Hypertrophy…Of The Brain?

brain

What if we were able to garner abs of steel and brains of steel at the same time?

brain

A brief glance in the mirror during a strength training session clearly reveals a fairly accurate picture of what is happening to the body with each repetition. We train our biceps hard, and (ideally!) they grow in response to the stimulus placed upon them. Be it overload, high volume, or hypertrophy training, we have visual proof that what we are doing is working.

It Doesn’t Stop With Adding Mass

Is garnering lean muscle mass necessarily the end game? As with so many properties within the human body, the benefits that we cannot see are often just as impactful as those bulging muscles. An expanding body of research indicates that exercise can actually improve the performance of the brain by boosting memory and cognitive processing speed. It would seem, then, that while exercise is benefitting the musculature, it might also be creating a stronger, faster brain.

It has long been believed that the human brain contains a fixed number of neurons – the brain cells that help us think. Determined at birth, scientists did not think the brain was capable of regenerating such cells, a process known as neurogenesis. However, studies performed on mice by Dr. Fred Gage and colleagues at the Salk University in San Diego proved startlingly otherwise.

Busy Rodents, Busy Brain

Dr. Gage’s research demonstrated how the brains of mice that were allowed to run vigorously on a wheel actually contained newly generated neurons. Indeed, the mice that exercised on running wheels produced up to three times as many new neurons as the mice that didn’t exercise. Furthermore, these same mice easily navigated through complex mazes, leading the team of scientists to conclude that these new neurons were responsible for improved thinking and cognitive processing.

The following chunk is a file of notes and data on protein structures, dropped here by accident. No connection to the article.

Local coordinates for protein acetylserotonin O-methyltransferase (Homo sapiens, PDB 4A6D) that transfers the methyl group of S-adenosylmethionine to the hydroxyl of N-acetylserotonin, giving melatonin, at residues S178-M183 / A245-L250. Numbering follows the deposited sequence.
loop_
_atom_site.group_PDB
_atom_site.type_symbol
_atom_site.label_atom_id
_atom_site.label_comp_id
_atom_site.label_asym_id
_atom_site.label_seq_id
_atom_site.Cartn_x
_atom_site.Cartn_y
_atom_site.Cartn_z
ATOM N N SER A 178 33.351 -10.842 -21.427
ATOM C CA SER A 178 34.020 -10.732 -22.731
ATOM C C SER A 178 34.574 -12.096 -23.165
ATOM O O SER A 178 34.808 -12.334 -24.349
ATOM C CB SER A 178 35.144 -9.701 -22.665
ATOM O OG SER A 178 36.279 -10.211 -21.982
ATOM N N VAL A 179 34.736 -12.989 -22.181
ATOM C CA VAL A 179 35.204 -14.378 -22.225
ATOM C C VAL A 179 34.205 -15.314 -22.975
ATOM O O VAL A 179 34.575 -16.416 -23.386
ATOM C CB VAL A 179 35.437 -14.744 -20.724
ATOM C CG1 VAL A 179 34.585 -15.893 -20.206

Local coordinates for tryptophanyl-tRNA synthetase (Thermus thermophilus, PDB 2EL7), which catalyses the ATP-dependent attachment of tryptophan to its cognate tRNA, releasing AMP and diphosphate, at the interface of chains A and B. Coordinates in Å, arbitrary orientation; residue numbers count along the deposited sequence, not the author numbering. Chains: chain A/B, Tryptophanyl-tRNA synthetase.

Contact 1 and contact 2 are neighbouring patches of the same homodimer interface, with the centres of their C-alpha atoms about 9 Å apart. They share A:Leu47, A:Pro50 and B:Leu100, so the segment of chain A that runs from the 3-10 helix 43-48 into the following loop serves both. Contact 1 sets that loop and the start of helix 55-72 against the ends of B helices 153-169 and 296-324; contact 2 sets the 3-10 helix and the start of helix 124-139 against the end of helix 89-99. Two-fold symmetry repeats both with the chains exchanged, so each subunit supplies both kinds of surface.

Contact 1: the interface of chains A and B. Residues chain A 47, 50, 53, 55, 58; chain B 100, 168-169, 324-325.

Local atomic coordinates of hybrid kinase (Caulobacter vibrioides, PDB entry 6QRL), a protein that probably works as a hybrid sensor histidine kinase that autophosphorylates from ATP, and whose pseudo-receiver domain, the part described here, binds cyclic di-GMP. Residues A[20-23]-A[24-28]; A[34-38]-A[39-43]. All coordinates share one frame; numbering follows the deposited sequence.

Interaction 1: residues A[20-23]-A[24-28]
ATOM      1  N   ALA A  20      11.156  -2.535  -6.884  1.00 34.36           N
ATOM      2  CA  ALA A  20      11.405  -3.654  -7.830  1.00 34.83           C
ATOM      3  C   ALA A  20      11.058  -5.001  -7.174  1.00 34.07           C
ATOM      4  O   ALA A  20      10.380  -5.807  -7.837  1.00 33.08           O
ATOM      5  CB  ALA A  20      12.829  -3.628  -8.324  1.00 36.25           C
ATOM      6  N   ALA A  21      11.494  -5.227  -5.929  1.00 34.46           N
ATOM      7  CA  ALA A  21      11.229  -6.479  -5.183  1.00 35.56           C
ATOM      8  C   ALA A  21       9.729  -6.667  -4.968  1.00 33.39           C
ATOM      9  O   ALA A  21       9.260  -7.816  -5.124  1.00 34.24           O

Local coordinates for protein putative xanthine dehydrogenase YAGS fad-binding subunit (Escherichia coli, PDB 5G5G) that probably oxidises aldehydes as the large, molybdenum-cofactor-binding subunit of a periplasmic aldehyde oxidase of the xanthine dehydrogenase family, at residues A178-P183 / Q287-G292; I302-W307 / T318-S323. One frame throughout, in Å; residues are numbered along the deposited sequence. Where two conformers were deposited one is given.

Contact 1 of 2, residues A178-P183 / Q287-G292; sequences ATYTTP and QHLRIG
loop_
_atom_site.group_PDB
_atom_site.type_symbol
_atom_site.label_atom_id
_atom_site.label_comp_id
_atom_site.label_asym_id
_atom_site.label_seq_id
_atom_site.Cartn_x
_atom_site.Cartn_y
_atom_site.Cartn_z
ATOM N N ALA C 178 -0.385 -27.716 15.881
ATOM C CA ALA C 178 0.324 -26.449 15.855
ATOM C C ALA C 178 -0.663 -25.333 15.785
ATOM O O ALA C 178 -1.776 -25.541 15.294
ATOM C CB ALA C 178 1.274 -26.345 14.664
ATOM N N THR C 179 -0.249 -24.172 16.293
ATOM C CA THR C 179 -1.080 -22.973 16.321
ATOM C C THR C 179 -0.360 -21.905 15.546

As it turns out, the human brain is likewise capable of such neurogenesis, and just like what was observed in the research lab, exercise seems to be a huge contributor to this activity. Neuroscientists at Columbia University in New York published a study in which a group of individuals, ranging from 21 to 45 years of age, began working out for 60 minutes, 4 times a week. 12 weeks later, the test subjects not only became more fit, but MRI testing revealed that their blood flowed to a part of the brain responsible for neurogenesis at a much higher volume than was observed in the control group. Scientists suspect that the increased blood flow was pivotal in facilitating the production of fresh neurons. These subjects also showed significant improvements in memory, as measured by a simple word-recall test.